“What do you say to children you haven’t seen in years? Or haven’t ever met? ‘Hi.’ The rest comes naturally.”
SARAH WAS CHECKING her Facebook during an introductory college business class in Richmond, Va., when she saw James’ sister, whom she didn’t really know, had sent her a message.
“Your dad is out.”
She walked out of class and broke down, calling her other aunt, Laura, to verify.
“I need you to check this out,” Sarah told her. “I don’t have time. I’m in class. Find out what’s going on.”
“It’s true,” her aunt later texted back. It was May 31, 2012, and she had seen the news stories about James’ release that day.
Within hours, they tracked down his attorneys and got a hold of James at the airport.
Sarah, the only one of his three children without his last name, was the only one who had kept in touch with him in recent years. But she knew next to nothing about him until she was almost 15 years old.
James had briefly dated her mother in the ‘80s. Sarah’s grandparents and aunt Laura, who raised her, took her to Virginia when she was a few months old.
By her teen years, Sarah yearned to who her father was, but she was afraid to discover that another parent didn’t want her, she says.
“Look, you need to find him,” a counselor had told Sarah’s aunt Laura. “She needs the closure. If he doesn’t want to have anything to do with her, then so be it. She needs to know.”
Laura called an information number in Chicago and was connected to a listing.
“Can I please speak with James Kluppelberg?” she asked.
“Hold on one second—this is his ex-wife, how can I help you?”
“I have his daughter, and I’m trying to find him.”
The ex-wife gave her James’ address in prison. Later that evening, Laura talked to Sarah.
“Your father is in prison,” she told her, handing her the address. “You can write him, you cannot write him. This is your choice.”
“DEAR JAMES,” Sarah soon wrote.
James opened the letter in prison and read the words: “You may not believe this but I’m your daughter.”
With one sentence, and a bundle of photos chronicling her childhood, a nearly 13-year correspondence was born.
“I wrote her back and told her ‘wonderful to get to you know you,’” James says. “I was full of questions.”
That first year, the letters comprised one big “get-to-know-you session,” James says. Likes, dislikes, family history—“things that you miss with a child growing up.”
He quickly became protective, getting on to her about smoking.
“Women on the maternal side of my family that smoke don’t live to see 60,” he would warn her.
When James learned that Sarah liked dragons, he paid an artist, a fellow inmate, about $40 for a drawing. Others went for as little as $5.
“It was a real nice one,” James says. “Guy did it in pencil for me.”
Sarah sent him pictures as well – ultrasound images when she became pregnant with her daughter Tori. James commissioned some more artwork, sending her a package of more than a dozen drawings of barnyard animals -- about $160 in the prison marketplace -- after Sarah told him she planned on an animal theme for the nursery.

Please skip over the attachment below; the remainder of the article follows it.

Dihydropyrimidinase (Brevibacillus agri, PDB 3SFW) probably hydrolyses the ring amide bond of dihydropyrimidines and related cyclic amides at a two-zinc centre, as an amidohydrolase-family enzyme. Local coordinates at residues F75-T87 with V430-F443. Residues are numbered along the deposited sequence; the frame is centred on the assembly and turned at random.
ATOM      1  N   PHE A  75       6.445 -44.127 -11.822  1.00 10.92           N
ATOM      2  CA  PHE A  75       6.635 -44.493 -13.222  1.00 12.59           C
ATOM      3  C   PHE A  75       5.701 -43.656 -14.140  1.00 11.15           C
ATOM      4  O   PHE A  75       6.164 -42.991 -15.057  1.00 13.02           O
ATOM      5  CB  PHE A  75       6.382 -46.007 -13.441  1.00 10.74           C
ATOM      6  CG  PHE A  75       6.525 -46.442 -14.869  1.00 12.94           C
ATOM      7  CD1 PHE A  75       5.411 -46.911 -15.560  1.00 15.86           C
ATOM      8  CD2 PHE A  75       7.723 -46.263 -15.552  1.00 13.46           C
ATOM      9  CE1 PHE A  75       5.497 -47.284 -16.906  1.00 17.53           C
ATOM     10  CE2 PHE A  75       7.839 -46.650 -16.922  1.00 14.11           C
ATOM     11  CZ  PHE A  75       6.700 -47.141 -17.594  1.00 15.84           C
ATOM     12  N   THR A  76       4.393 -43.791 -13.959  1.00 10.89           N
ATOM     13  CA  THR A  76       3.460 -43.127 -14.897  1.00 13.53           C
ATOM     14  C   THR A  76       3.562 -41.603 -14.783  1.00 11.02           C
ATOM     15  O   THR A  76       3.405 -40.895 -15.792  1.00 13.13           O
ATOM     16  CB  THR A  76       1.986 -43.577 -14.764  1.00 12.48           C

“I had 20 or 30 of them water-painted,” James remembers.
But for the first six to eight years, Sarah wasn’t sure if her dad was innocent. She lived with the mindset that if he didn’t do it, he would eventually get out. And if he did do it, then he’s where he ought to be, she thought.
“And God saw fit that he got out,” Sarah says.
When James took her call at the airport, it marked their second phone call in 13 years.
It was time to meet.
THE SOONEST THEY COULD arrange for a visit was Fourth of July weekend in Fort Wayne, Ind., where Sarah had some family.
She piled in a Chevy Blazer with her aunt and daughter Tori, heading northwest for the 10-hour trip. Sarah was excited and worried. “Will he like me?” she wondered, driving along the interstate.
They had only made it halfway before they ran out of gas. A storm had blown through several states, knocking out power. Her aunt’s brother brought them some gas, and they made it to a service station in West Virginia, where they slept in the car.
Finally, at the La Quinta Inn in Fort Wayne, she met James. He and James Jr., Felicia and the kids – whom Sarah had also never met – came up to their hotel room.
“It was emotional, surreal, breathtaking,” James says, struggling to remember the details. “I just remember us all walking in, and I might have given her a hug. It was one of those things as it was happening, you don’t see it happening. It’s a blur.”
Sarah remembers the moment as tense.
“I mean, it’s the first time I met the man. I was 27 years old,” she says. “He had only been out a couple months. We were all adjusting.”
James spent the whole next day with his kids and grandkids at an arcade and bowling alley. He bowled a little until his arm gave out.
“I enjoyed more just watching my granddaughters bowl and everyone having a good time,” James says. “Melanie and Rylie just took to her [cousin Tori] instantly. It’s the types of things you hope to have someday when you’re locked up, and then to realize that, finally have that happen, is priceless.”
The tension started to ease up, and the family finished the night at a fast-food joint, Dog ‘n Suds, a drive-in. There they broke bread, chowing down on hot dogs, fries and onion rings. James washed it down with a root beer as his granddaughter Rylie dipped her plain hot dog in ketchup. Sarah took photos of the family between bites.
“Rylie fell asleep in my lap,” James says of one photo.
After breakfast the next day, the short trip came to an end. James Jr. had to work the next day.
“Time was short,” Sarah remembers. “We were upset about having to go.”
They all pledged to see each other again.
“It was easy then to stay in touch, cell phones and everything,” James says. “And I was out. Staying in touch wasn’t going to be a problem.”
Within months, James would pull up a cell phone picture of his granddaughter Tori and chuckle at the image of the red-headed toddler tasting her first lemon.